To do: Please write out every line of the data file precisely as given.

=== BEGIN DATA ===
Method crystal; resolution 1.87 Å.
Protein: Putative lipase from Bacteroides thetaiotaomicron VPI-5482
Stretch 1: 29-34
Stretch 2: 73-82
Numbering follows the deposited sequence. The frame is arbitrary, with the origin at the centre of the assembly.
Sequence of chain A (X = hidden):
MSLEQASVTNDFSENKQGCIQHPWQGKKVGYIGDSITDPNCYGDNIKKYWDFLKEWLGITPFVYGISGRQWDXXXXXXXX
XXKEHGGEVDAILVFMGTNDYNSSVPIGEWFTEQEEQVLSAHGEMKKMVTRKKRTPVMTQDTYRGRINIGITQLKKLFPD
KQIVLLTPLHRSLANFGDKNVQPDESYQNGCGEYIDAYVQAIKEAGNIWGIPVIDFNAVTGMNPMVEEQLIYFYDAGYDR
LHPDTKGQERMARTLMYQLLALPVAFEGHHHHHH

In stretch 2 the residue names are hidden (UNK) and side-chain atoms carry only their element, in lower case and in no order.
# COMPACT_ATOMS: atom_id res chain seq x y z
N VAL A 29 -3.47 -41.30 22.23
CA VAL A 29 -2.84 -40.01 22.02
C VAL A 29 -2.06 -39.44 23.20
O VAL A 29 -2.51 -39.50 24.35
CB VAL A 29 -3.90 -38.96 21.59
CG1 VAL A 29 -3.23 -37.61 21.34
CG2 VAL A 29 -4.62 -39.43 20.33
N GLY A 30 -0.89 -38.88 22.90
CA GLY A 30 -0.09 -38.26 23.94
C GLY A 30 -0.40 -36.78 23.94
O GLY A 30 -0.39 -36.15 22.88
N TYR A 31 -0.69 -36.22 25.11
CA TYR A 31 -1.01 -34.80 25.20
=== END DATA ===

Method crystal; resolution 1.87 Å.
Protein: Putative lipase from Bacteroides thetaiotaomicron VPI-5482
Stretch 1: 29-34
Stretch 2: 73-82
Numbering follows the deposited sequence. The frame is arbitrary, with the origin at the centre of the assembly.
Sequence of chain A (X = hidden):
MSLEQASVTNDFSENKQGCIQHPWQGKKVGYIGDSITDPNCYGDNIKKYWDFLKEWLGITPFVYGISGRQWDXXXXXXXX
XXKEHGGEVDAILVFMGTNDYNSSVPIGEWFTEQEEQVLSAHGEMKKMVTRKKRTPVMTQDTYRGRINIGITQLKKLFPD
KQIVLLTPLHRSLANFGDKNVQPDESYQNGCGEYIDAYVQAIKEAGNIWGIPVIDFNAVTGMNPMVEEQLIYFYDAGYDR
LHPDTKGQERMARTLMYQLLALPVAFEGHHHHHH

In stretch 2 the residue names are hidden (UNK) and side-chain atoms carry only their element, in lower case and in no order.
# COMPACT_ATOMS: atom_id res chain seq x y z
N VAL A 29 -3.47 -41.30 22.23
CA VAL A 29 -2.84 -40.01 22.02
C VAL A 29 -2.06 -39.44 23.20
O VAL A 29 -2.51 -39.50 24.35
CB VAL A 29 -3.90 -38.96 21.59
CG1 VAL A 29 -3.23 -37.61 21.34
CG2 VAL A 29 -4.62 -39.43 20.33
N GLY A 30 -0.89 -38.88 22.90
CA GLY A 30 -0.09 -38.26 23.94
C GLY A 30 -0.40 -36.78 23.94
O GLY A 30 -0.39 -36.15 22.88
N TYR A 31 -0.69 -36.22 25.11
CA TYR A 31 -1.01 -34.80 25.20